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Labour Heritage

Honorary President:  Wayne David MP

Labour Heritage promotes the history of the Labour Movement, particularly among Labour Party members, Constituency Labour Parties and affiliated organisations. The Labour Party has had a massive influence in re-shaping British society since its formation in 1900 as the Labour Representation Committee, and since it elected its first block of MPs in 1906, the year it renamed itself ‘Labour Party’.

Labour’s high point was the Government of 1945 with the bringing in of the modern welfare state, especially the National Health Service. The Party was built from below by the efforts of millions of ordinary people. Labour Heritage particularly encourages research, recording and publication of local Labour history to commemorate that contribution.

2006 saw the 100th Anniversary of the renaming of the LRC to the Labour Party. Labour Heritage is encouraging people at local level to write up the histories of their local parties. Contact us for more information.

Labour Heritage’s strength comes from our members who actively record local Labour Party history. Why not join in order to support our work, to learn about Labour history or carry out research yourself.  We can provide support and advice to members undertaking their own research.

Stan Newens  1930 – 2021

I first met Stan in the European Parliament when I became an MEP in 1989. Stan had previously been a Labour MP and had been an MEP since 1985, and from the moment I met him it was obvious to me that Stan was a man of ‘principle’; someone who believed that ‘democratic socialism’ was not a short term tactic but a set of practical principles which provided an analysis of the unequal world in which we live, a method for bringing radical change to that world and a vision of what a new world order could look like. Although Stan and I would often have political disagreements, I never doubted his sincerity.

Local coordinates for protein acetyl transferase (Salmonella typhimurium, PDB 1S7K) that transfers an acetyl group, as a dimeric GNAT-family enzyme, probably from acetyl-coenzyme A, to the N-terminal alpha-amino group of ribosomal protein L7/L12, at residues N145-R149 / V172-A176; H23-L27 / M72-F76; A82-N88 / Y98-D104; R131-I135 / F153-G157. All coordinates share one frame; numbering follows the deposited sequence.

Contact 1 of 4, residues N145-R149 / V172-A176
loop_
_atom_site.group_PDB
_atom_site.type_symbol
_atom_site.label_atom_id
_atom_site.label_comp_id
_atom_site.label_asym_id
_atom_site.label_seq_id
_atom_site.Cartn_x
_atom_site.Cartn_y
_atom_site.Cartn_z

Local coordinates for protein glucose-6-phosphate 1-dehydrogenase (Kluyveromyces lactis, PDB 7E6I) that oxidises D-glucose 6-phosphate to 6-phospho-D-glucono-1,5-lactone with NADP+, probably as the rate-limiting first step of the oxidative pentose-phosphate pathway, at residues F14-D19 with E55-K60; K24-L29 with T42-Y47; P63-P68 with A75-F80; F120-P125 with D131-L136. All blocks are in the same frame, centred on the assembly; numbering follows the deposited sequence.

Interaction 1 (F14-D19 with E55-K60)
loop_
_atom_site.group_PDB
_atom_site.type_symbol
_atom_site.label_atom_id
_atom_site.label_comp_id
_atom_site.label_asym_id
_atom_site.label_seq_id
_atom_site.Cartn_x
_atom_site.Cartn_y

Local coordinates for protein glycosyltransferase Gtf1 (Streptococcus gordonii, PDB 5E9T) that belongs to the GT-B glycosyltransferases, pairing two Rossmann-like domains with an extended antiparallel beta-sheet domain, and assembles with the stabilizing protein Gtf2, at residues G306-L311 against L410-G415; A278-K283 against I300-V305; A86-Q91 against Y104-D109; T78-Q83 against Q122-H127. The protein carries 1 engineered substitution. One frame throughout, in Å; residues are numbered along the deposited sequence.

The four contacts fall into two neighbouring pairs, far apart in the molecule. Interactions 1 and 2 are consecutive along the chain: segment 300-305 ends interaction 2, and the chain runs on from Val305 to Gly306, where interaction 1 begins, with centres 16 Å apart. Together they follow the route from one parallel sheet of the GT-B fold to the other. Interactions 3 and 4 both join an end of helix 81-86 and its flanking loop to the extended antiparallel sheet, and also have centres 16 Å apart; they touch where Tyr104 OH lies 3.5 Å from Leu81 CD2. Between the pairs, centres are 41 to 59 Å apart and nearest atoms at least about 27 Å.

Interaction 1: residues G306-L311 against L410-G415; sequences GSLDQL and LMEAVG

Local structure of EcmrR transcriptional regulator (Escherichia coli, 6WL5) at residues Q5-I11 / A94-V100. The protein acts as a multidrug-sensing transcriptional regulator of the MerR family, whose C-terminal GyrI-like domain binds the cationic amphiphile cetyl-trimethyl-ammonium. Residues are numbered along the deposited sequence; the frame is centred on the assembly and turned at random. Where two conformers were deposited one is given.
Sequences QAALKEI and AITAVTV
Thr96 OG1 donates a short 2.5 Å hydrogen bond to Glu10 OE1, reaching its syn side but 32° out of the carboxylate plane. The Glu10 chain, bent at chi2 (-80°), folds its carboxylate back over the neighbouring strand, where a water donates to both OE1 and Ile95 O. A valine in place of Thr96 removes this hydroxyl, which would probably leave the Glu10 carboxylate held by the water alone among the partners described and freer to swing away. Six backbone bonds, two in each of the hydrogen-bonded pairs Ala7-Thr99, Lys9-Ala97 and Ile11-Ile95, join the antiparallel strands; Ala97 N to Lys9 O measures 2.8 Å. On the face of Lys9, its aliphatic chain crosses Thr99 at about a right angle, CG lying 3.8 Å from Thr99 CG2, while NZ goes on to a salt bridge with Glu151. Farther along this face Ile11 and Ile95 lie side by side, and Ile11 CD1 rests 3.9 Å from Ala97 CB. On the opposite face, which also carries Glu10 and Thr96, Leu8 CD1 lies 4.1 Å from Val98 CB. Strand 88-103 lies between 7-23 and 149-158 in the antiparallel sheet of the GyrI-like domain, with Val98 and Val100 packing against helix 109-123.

Throughout his life, Stan was an ‘internationalist’ and always believed that exploitation and discrimination had to be confronted and defeated at home and abroad. He was an unflinching opponent of colonialism and believed that racism, in all its forms, was an evil which was totally unacceptable in a civilised society.

Once a schoolteacher, Stan was always at heart an educator. And he strongly believed that ‘history’ was a vital weapon in the armoury of a socialist. Not for him the view that history was a polite, dispassionate description of the activities of the ruling class. Stan believed in history from below. He correctly held the view that history had lessons to teach us and that ‘people’s history’ was about the struggle of the extraordinary, ordinary people, throughout history, to create a better world.

In his own writing, he showed that he practised what he preached. In his pamphlets and in his splendid book on ‘North Weald Bassett and its People’  Stan displayed well the products of his craft. They showed his in-depth research, clear writing, and consistent Marxist analysis. But they were also imbued with a few romanticised undertones (which Stan would have, of course, steadfastly denied).

Stan lived a good life. A life that was about doing all he could to help improve the lot of his fellow men and women.

His contribution to Labour History was enormous. If we can continue his work, that will be the greatest tribute that we can pay to Arthur Stanley Newens.

Wayne David MP